Burl is horny. And his lover, AJ, is in the kind of sleep that approaches comatose. What’s a boy to do? In the middle of the night, Burl slips away from the house he shares with AJ, looking for just a little release for his pent-up passion. AJ won’t mind; after all, he says he doesn’t care where Burl gets his tires pumped, as long as he gets to ride.
But what Burl finds in straying from his own backyard is not quite the kind of excitement he had in mind. From boxer-shorted bears, to men who aren’t quite what they seem, to homicidal ebony gods, Burl doesn’t know quite what to make of the bizarre world outside...and the people in it. From the snow-capped peaks of the Adirondack Mountains (and the Sodom Sin Mountain Ski Resort), to the dangerous streets of the lower east side of Manhattan, Burl discovers that it isn’t always easy—or safe—when you go looking for love in all the wrong places.
What lessons does Burl learn on his quest? Does he discover, really, that there’s no place like home? There’s only one way to find out—start reading!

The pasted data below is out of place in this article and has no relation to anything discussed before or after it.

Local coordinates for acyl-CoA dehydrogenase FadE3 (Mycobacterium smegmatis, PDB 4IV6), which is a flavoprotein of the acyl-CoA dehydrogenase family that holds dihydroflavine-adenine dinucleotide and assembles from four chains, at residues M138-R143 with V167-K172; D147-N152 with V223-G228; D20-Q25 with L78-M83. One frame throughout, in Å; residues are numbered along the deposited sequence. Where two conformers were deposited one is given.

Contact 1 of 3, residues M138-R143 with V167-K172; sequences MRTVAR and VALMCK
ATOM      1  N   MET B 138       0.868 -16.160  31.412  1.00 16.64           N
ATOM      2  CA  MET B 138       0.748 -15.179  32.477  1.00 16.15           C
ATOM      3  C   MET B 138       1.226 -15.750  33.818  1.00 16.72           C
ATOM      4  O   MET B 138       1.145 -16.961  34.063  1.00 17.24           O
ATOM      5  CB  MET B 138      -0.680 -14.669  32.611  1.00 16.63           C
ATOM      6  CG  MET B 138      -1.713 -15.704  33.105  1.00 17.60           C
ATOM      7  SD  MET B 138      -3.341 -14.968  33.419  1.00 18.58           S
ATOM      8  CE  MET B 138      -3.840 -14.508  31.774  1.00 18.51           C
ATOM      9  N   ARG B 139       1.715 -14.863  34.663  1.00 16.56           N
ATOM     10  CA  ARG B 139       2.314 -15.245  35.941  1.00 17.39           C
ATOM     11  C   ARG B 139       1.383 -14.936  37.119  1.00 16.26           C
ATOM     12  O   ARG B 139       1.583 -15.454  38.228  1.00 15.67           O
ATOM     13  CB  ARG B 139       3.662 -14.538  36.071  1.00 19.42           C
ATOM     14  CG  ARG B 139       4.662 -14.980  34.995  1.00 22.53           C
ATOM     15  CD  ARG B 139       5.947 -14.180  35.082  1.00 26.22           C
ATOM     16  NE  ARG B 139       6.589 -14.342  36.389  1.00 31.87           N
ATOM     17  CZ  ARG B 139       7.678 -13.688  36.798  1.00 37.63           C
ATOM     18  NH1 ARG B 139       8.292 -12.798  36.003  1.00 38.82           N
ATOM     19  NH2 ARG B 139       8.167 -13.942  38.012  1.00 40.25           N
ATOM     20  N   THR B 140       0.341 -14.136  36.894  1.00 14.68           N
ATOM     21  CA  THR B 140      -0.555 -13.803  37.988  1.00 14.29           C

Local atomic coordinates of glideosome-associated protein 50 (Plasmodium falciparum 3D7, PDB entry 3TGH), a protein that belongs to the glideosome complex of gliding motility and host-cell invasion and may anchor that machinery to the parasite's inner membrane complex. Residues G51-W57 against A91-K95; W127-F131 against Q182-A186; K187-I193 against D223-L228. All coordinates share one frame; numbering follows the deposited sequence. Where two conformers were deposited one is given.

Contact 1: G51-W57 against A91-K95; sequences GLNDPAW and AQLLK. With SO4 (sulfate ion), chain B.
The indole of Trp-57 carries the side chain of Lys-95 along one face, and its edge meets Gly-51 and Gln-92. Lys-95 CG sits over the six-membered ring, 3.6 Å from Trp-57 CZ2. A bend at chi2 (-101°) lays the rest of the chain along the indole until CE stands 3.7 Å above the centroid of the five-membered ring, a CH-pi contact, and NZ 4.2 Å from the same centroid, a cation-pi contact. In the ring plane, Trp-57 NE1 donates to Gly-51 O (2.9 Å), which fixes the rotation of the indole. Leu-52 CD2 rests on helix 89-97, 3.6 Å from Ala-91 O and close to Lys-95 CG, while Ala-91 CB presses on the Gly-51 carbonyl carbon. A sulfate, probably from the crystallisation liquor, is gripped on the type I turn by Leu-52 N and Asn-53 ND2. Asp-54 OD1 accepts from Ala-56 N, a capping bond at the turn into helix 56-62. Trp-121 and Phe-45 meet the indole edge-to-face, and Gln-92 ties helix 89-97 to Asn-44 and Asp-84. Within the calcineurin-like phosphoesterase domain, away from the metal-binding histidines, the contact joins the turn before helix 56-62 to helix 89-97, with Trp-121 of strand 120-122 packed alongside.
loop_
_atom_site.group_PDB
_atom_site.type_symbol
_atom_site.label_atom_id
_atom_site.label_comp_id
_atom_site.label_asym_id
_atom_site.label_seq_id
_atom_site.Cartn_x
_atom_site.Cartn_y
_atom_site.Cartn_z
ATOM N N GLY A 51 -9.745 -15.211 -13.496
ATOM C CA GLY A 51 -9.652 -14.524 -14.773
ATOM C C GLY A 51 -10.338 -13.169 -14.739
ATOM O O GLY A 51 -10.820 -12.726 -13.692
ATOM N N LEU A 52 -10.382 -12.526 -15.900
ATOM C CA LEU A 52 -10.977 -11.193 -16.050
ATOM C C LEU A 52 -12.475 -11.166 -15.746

Check out more details and get your copy here: http://www.amberquill.com/AmberAllure/NoPlaceLikeHome.html
Friday, November 6, 2009
Monday, November 2, 2009
Like an actor who fears being typecast, after appearing in pretty much the same role, in a series of very successful movies, and thinks it might be to his advantage to get out of an assumed rut, I have to confess that my success in the 80s in writing very popular and internationally best-selling mainstream hetero adventure/ romance novels had me, at the finish of my ninth such book, thinking it was time for me to move on.
At least for the moment, until boredom sets in again, or until I’ve been tapped out of ideas, I’m enjoying my return to a still-remembered and exciting-once-again familiar landscape.
Visit the William Maltese web site for latest info on his books currently available and those under construction. http://www.williammaltese.com/